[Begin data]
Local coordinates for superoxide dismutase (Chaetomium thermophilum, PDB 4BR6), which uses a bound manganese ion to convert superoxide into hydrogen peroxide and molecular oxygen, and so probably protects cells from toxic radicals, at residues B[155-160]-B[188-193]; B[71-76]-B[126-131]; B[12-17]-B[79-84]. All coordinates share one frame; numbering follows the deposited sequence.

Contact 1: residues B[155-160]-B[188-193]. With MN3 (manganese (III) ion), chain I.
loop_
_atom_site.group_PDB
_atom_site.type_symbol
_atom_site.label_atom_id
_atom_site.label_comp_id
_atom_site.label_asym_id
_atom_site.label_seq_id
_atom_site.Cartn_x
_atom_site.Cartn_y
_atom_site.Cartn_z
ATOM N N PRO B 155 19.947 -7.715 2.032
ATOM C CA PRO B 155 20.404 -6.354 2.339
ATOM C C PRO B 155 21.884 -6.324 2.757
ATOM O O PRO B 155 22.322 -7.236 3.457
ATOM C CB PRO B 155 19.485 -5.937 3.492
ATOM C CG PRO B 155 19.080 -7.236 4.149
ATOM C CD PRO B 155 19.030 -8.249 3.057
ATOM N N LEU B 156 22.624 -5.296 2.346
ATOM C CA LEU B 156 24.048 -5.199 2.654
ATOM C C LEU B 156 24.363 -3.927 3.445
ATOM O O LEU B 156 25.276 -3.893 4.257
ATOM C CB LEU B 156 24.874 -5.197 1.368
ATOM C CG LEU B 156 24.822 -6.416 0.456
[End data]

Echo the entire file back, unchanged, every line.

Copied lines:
Local coordinates for superoxide dismutase (Chaetomium thermophilum, PDB 4BR6), which uses a bound manganese ion to convert superoxide into hydrogen peroxide and molecular oxygen, and so probably protects cells from toxic radicals, at residues B[155-160]-B[188-193]; B[71-76]-B[126-131]; B[12-17]-B[79-84]. All coordinates share one frame; numbering follows the deposited sequence.

Contact 1: residues B[155-160]-B[188-193]. With MN3 (manganese (III) ion), chain I.
loop_
_atom_site.group_PDB
_atom_site.type_symbol
_atom_site.label_atom_id
_atom_site.label_comp_id
_atom_site.label_asym_id
_atom_site.label_seq_id
_atom_site.Cartn_x
_atom_site.Cartn_y
_atom_site.Cartn_z
ATOM N N PRO B 155 19.947 -7.715 2.032
ATOM C CA PRO B 155 20.404 -6.354 2.339
ATOM C C PRO B 155 21.884 -6.324 2.757
ATOM O O PRO B 155 22.322 -7.236 3.457
ATOM C CB PRO B 155 19.485 -5.937 3.492
ATOM C CG PRO B 155 19.080 -7.236 4.149
ATOM C CD PRO B 155 19.030 -8.249 3.057
ATOM N N LEU B 156 22.624 -5.296 2.346
ATOM C CA LEU B 156 24.048 -5.199 2.654
ATOM C C LEU B 156 24.363 -3.927 3.445
ATOM O O LEU B 156 25.276 -3.893 4.257
ATOM C CB LEU B 156 24.874 -5.197 1.368
ATOM C CG LEU B 156 24.822 -6.416 0.456